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Study: Yogurt Consumption Reduces Risk of Type 2 Diabetes

Risk reduced by 28% in consumers versus non-consumers (February 5)

New research published in Diabetologia suggests that higher consumption of yogurt, compared with no consumption, can reduce the risk of new-onset type 2 diabetes by 28%. In addition, scientists at the University of Cambridge in the U.K. found that higher consumption of low-fat fermented dairy products, which include all yogurt varieties and some low-fat cheeses, reduced the relative risk of diabetes by 24%.

The new research was based on data from a large study of men and women living in Norfolk, U.K. The investigators compared daily records of all the food and drink consumed over 1 week at the time of study entry among 3,502 participants. A total of 753 of these individuals developed new-onset type 2 diabetes over the 11-year follow-up period.

The consumption of total dairy, total high-fat dairy, or total low-fat dairy was not associated with new-onset diabetes once important factors such as healthier lifestyles, education, obesity levels, other eating habits, and total calorie intake were taken into account. Total milk and cheese intakes were also not associated with diabetes risk. In contrast, those with the highest consumption of low-fat fermented dairy products (such as yogurt and low-fat cottage cheese) were 24% less likely to develop type 2 diabetes over the 11 years of follow-up compared with non-consumers.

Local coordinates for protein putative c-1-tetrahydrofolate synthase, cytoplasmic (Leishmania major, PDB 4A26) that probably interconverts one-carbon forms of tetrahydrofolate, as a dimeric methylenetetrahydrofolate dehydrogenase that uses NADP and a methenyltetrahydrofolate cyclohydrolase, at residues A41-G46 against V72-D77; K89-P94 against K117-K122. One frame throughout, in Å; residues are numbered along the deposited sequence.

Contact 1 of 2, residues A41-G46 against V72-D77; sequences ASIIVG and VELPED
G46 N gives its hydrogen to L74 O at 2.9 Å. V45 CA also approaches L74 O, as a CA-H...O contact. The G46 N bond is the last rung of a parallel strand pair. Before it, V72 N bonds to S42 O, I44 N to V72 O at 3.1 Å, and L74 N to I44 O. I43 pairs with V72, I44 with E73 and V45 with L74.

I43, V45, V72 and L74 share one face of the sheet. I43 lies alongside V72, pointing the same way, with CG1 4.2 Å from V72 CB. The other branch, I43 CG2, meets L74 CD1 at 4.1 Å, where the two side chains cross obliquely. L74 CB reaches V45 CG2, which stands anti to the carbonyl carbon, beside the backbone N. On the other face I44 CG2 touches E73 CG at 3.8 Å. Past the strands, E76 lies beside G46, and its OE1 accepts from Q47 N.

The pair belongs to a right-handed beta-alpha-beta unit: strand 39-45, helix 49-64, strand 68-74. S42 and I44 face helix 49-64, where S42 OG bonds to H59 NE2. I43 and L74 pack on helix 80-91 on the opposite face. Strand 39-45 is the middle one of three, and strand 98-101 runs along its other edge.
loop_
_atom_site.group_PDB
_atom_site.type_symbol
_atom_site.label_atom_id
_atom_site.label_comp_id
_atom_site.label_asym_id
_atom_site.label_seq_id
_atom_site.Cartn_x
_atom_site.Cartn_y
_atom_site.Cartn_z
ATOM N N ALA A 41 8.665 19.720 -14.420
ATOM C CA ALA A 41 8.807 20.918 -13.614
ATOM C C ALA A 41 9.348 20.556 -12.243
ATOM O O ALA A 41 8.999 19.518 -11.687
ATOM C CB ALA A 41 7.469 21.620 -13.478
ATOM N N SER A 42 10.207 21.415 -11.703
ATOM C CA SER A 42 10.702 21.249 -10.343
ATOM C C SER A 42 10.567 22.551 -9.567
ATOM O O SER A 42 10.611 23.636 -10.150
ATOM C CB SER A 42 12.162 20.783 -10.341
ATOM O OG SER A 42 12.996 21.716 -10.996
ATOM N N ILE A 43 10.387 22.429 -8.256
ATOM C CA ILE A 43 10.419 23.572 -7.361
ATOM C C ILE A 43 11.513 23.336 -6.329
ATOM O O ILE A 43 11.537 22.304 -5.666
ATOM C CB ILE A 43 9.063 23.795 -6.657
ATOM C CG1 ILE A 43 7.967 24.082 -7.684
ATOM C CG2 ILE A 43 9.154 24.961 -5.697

When examined separately from the other low-fat fermented dairy products, yogurt, which makes up more than 85% of these products, was associated with a 28% reduced risk of developing diabetes. This risk reduction was observed among individuals who consumed an average of four and a half standard 125-gram servings of yogurt per week.

The authors state that while this type of study cannot prove that eating dairy products caused the reduced risk of diabetes, dairy products do contain beneficial constituents, such as vitamin D, calcium, and magnesium. In addition, fermented dairy products may exert beneficial effects against diabetes through probiotic bacteria and a special form of vitamin K (part of the menaquinone family) associated with fermentation.

Sources: Medical Xpress; February 5, 2014; and Diabetologia; February 2014.

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